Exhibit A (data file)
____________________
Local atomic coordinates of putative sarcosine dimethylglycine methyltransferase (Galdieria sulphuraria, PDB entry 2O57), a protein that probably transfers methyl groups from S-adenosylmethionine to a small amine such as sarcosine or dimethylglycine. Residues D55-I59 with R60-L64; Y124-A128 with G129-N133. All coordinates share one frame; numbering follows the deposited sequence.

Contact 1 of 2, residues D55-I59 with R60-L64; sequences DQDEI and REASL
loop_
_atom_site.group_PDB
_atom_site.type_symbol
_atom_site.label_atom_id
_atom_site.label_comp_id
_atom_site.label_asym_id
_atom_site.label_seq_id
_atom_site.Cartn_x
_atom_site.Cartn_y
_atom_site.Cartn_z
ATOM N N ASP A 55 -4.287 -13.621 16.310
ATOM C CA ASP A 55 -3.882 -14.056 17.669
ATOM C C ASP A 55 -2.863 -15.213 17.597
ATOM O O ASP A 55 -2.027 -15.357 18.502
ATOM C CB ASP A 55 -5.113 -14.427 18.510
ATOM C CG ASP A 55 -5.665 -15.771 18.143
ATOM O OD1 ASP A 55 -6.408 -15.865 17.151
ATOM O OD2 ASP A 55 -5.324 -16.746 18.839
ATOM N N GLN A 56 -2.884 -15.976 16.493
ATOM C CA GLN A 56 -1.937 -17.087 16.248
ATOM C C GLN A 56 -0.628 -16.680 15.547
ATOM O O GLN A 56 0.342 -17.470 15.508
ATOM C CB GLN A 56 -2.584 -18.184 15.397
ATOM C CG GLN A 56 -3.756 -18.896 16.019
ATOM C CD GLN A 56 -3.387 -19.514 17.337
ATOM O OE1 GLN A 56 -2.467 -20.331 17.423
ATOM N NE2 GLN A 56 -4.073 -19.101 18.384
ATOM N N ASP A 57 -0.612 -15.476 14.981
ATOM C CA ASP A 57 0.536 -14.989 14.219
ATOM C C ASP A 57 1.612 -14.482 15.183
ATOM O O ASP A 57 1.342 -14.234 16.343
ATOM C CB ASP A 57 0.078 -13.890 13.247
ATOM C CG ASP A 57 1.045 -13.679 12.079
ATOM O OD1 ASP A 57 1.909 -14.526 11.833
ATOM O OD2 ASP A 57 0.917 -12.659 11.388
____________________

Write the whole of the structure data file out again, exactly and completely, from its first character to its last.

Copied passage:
Local atomic coordinates of putative sarcosine dimethylglycine methyltransferase (Galdieria sulphuraria, PDB entry 2O57), a protein that probably transfers methyl groups from S-adenosylmethionine to a small amine such as sarcosine or dimethylglycine. Residues D55-I59 with R60-L64; Y124-A128 with G129-N133. All coordinates share one frame; numbering follows the deposited sequence.

Contact 1 of 2, residues D55-I59 with R60-L64; sequences DQDEI and REASL
loop_
_atom_site.group_PDB
_atom_site.type_symbol
_atom_site.label_atom_id
_atom_site.label_comp_id
_atom_site.label_asym_id
_atom_site.label_seq_id
_atom_site.Cartn_x
_atom_site.Cartn_y
_atom_site.Cartn_z
ATOM N N ASP A 55 -4.287 -13.621 16.310
ATOM C CA ASP A 55 -3.882 -14.056 17.669
ATOM C C ASP A 55 -2.863 -15.213 17.597
ATOM O O ASP A 55 -2.027 -15.357 18.502
ATOM C CB ASP A 55 -5.113 -14.427 18.510
ATOM C CG ASP A 55 -5.665 -15.771 18.143
ATOM O OD1 ASP A 55 -6.408 -15.865 17.151
ATOM O OD2 ASP A 55 -5.324 -16.746 18.839
ATOM N N GLN A 56 -2.884 -15.976 16.493
ATOM C CA GLN A 56 -1.937 -17.087 16.248
ATOM C C GLN A 56 -0.628 -16.680 15.547
ATOM O O GLN A 56 0.342 -17.470 15.508
ATOM C CB GLN A 56 -2.584 -18.184 15.397
ATOM C CG GLN A 56 -3.756 -18.896 16.019
ATOM C CD GLN A 56 -3.387 -19.514 17.337
ATOM O OE1 GLN A 56 -2.467 -20.331 17.423
ATOM N NE2 GLN A 56 -4.073 -19.101 18.384
ATOM N N ASP A 57 -0.612 -15.476 14.981
ATOM C CA ASP A 57 0.536 -14.989 14.219
ATOM C C ASP A 57 1.612 -14.482 15.183
ATOM O O ASP A 57 1.342 -14.234 16.343
ATOM C CB ASP A 57 0.078 -13.890 13.247
ATOM C CG ASP A 57 1.045 -13.679 12.079
ATOM O OD1 ASP A 57 1.909 -14.526 11.833
ATOM O OD2 ASP A 57 0.917 -12.659 11.388